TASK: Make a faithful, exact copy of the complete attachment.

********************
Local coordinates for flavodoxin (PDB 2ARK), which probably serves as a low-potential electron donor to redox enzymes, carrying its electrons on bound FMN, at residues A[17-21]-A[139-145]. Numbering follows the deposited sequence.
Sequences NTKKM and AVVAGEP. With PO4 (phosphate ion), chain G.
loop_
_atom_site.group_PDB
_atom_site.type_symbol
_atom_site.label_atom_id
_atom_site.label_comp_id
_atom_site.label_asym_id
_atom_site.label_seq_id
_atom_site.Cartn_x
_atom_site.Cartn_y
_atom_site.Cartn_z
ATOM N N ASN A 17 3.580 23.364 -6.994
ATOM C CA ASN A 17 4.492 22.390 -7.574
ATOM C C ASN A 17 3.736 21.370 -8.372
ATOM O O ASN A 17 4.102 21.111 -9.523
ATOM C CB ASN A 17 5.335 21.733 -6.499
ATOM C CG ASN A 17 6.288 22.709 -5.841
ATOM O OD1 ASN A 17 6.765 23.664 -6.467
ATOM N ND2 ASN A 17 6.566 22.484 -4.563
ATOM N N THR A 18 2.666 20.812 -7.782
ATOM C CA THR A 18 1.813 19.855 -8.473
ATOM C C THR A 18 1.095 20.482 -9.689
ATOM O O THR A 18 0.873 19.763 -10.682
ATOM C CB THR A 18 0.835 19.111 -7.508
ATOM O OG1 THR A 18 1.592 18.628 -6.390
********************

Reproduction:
Local coordinates for flavodoxin (PDB 2ARK), which probably serves as a low-potential electron donor to redox enzymes, carrying its electrons on bound FMN, at residues A[17-21]-A[139-145]. Numbering follows the deposited sequence.
Sequences NTKKM and AVVAGEP. With PO4 (phosphate ion), chain G.
loop_
_atom_site.group_PDB
_atom_site.type_symbol
_atom_site.label_atom_id
_atom_site.label_comp_id
_atom_site.label_asym_id
_atom_site.label_seq_id
_atom_site.Cartn_x
_atom_site.Cartn_y
_atom_site.Cartn_z
ATOM N N ASN A 17 3.580 23.364 -6.994
ATOM C CA ASN A 17 4.492 22.390 -7.574
ATOM C C ASN A 17 3.736 21.370 -8.372
ATOM O O ASN A 17 4.102 21.111 -9.523
ATOM C CB ASN A 17 5.335 21.733 -6.499
ATOM C CG ASN A 17 6.288 22.709 -5.841
ATOM O OD1 ASN A 17 6.765 23.664 -6.467
ATOM N ND2 ASN A 17 6.566 22.484 -4.563
ATOM N N THR A 18 2.666 20.812 -7.782
ATOM C CA THR A 18 1.813 19.855 -8.473
ATOM C C THR A 18 1.095 20.482 -9.689
ATOM O O THR A 18 0.873 19.763 -10.682
ATOM C CB THR A 18 0.835 19.111 -7.508
ATOM O OG1 THR A 18 1.592 18.628 -6.390